Actinic Keratosis and Cutaneous Squamous Cell Carcinoma.
CONCLUSION: There are many options for the treatment of AK and cSCC that must be considered in the interdisciplinary care of these entities. PMID: 32048593 [PubMed - in process]
Marieke A Peters, Marnix H Geukes Foppen, Christian U Blank, Marianne B CrijnsJournal of Cancer Research and Therapeutics 2020 16(1):170-172 With the discovery of v-Raf murine sarcoma viral oncogene homolog B (BRAF) inhibitors, new treatment possibilities arose against metastatic melanoma. A frequent adverse effect of BRAF inhibitor therapy is the induction of epithelial proliferations such as cutaneous squamous cell carcinoma and verrucous papilloma. Here, we describe a case in which a patient developed extensive anal epithelial proliferations resembling condylomata acuminata, after starting vemurafenib treatment. This a...
Conclusion: Topical combination therapy with imiquimod, 5-FU, and tretinoin with intermittent, brief cryotherapy effectively treated a small, invasive SCC in this select patient who deferred surgery. Prospective randomized-controlled clinical trials to assess the role of combination topical treatment for invasive SCCs are warranted. J Drugs Dermatol. 2020;19(2)202-204. doi:10.36849/JDD.2020.2228 PMID: 32155018 [PubMed - as supplied by publisher]
Background: Actinic keratoses (AKs) are precursor lesions to squamous cell carcinoma that arise from keratinocyte dysplasia. Treatment of AKs has traditionally involved cryotherapy, various topical agents such as topical 5-fluorouracil (5-FU), or combination therapy. Due to irritation with use of topical 5-FU, short-contact therapy 5-FU with cryotherapy has been reported. Vitamin D derivatives have also been reported as systemic anti-cancer agents, though clinical data for usage is limited mainly due to hypercalcemia as a dose-limiting adverse effect.
Introduction: Topical 5-Fluorouracil (5-FU) under zinc oxide occlusion has been reported to be effective in reducing actinic damage and as an adjuvant to surgery for squamous cell carcinomas (SCCs) on diffusely photodamaged skin. It has also been shown to increase patient satisfaction as well as compliance and is tolerable without major side effects. Organ transplant patients are at an increased risk of developing skin cancer due to immunosuppressive medications. 5-FU is frequently prescribed as an at-home field treatment for diffuse actinic keratoses (AKs).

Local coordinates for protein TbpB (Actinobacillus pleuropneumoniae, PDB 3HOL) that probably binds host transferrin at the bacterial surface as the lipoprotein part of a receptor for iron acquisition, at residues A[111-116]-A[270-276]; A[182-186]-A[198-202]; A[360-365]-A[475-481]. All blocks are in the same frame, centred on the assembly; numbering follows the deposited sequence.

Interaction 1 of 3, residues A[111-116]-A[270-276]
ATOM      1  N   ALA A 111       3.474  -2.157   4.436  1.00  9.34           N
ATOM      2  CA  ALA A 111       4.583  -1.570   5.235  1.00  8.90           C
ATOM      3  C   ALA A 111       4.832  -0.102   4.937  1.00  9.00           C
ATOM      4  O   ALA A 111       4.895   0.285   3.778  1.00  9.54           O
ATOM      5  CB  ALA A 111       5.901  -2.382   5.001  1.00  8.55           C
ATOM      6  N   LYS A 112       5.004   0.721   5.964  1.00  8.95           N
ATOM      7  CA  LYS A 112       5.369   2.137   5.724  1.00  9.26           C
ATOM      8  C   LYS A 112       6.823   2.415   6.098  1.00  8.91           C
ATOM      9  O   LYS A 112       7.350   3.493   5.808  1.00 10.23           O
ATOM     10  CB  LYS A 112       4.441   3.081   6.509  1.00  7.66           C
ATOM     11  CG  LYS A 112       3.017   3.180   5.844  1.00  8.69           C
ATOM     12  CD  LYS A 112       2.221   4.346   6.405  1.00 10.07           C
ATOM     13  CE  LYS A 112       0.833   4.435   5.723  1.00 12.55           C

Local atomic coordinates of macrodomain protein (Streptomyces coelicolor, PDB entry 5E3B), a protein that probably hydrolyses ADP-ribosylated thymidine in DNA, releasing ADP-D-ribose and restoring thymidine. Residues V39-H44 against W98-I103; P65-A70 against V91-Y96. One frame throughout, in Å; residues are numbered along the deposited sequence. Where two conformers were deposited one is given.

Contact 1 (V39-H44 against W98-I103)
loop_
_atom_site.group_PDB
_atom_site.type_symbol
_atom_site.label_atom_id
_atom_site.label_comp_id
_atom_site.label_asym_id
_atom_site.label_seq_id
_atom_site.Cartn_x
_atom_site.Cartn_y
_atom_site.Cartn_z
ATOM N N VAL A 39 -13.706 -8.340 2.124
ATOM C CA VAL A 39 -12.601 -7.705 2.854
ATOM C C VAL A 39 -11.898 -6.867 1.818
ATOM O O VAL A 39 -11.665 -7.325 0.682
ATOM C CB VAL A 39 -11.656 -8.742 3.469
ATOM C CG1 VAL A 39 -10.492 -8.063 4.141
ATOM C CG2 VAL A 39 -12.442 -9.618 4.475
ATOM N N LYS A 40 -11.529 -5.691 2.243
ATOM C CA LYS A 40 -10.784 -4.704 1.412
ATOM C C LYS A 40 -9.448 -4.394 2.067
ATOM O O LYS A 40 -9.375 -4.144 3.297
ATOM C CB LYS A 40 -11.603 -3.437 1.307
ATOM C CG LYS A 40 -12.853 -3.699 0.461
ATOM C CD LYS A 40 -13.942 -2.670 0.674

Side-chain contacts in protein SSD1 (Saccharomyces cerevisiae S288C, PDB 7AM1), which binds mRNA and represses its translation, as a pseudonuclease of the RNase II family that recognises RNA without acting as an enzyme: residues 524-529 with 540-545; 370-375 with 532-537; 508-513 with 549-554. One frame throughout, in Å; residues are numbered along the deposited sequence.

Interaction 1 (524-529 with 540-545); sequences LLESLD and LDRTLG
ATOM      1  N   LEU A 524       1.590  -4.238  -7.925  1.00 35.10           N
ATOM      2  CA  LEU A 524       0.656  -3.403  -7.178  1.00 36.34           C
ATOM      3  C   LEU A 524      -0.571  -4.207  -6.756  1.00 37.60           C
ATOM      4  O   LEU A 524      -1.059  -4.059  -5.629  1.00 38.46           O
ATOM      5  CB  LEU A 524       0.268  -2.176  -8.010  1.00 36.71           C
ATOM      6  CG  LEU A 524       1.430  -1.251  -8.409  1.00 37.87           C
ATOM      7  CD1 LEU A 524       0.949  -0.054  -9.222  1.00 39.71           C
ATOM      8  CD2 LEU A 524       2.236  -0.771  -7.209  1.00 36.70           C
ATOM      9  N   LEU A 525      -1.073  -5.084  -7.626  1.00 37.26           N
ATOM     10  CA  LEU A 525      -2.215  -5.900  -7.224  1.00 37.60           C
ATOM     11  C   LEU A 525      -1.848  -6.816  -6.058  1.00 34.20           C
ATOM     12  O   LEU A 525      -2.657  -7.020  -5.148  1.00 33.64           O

We report a case of squamous cell carcinoma secondary to plantar wart in a 72-year-old Chinese woman. 20 years previously the patient found a 1-cm round grayish yellow plaque on her right heel. The lesion was diagnosed as plantar wart by every dermatologist the patient consulted, and can be gradually subsided after treatment such as cryotherapy and photodynamic therapy, but recurred frequently. 2 years previously the plaque enlarged accompanying with aggravated pain, biopsy indicated verrucous hyperplasia.
We report a case of a patient with multiple lesions of cutaneous squamous cell carcinoma on the lower extremities treated successfully with intralesional 5- fluorouracil. PMID: 30500149 [PubMed - as supplied by publisher]
In conclusion, cryotherapy is an effective and safe method for the treatment of esophageal neoplastic processes, ranging from early stages of low grade dysplasia to esophageal cancer. PMID: 30487696 [PubMed - in process]
Learning Objectives: After studying this article, the participant should be able to: 1. Characterize basal and squamous cell carcinomas as low or high risk based on size, location, histology, and clinical features. 2. Understand appropriate surgical margins in low- and high-risk lesions, and other management options, including Mohs micrographic surgery, electrodissection and curettage, topical agents, cryotherapy, photodynamic therapy, and radiation therapy. 3. Discuss adjuvant therapies for locally advanced and metastatic disease, including radiation therapy, chemotherapy, and targeted therapies such as hedgehog pathway...
Background: A robust qRT-PCR-based noninvasive gene expression test that differentiates primary melanomas from similar looking benign pigmented lesions became available to dermatologists in the U.S. recently. Patient and clinician demand for a similar test to noninvasively differentiate nonmelanoma skin cancers (generally excised) from benign or precursor lesions (generally treated via nonsurgical modalities such as cryotherapy or chemical and immunologic destruction) has been growing.
Publication date: February 2018 Source:Clinical Plasma Medicine, Volume 9, Supplement Author(s): Georg Daeschlein, Claudia Sicher, Sebastian von Podewils, Rico Rutkowski, Michael Jünger Main topics in cancer treatment in dermatology are melanoma (MM), basal cell carcinoma (BCC), squamous cell carcinoma (SCC) and metastatic skin tumors. Thereof stage IV MM because of fatal outcome is uf utmost importance. Despite some substantial therapeutic progress now in this entity by immunologic treatments alternatives are warranted when disease is progressing under therapy or the tumor basically appears refractory. National guid...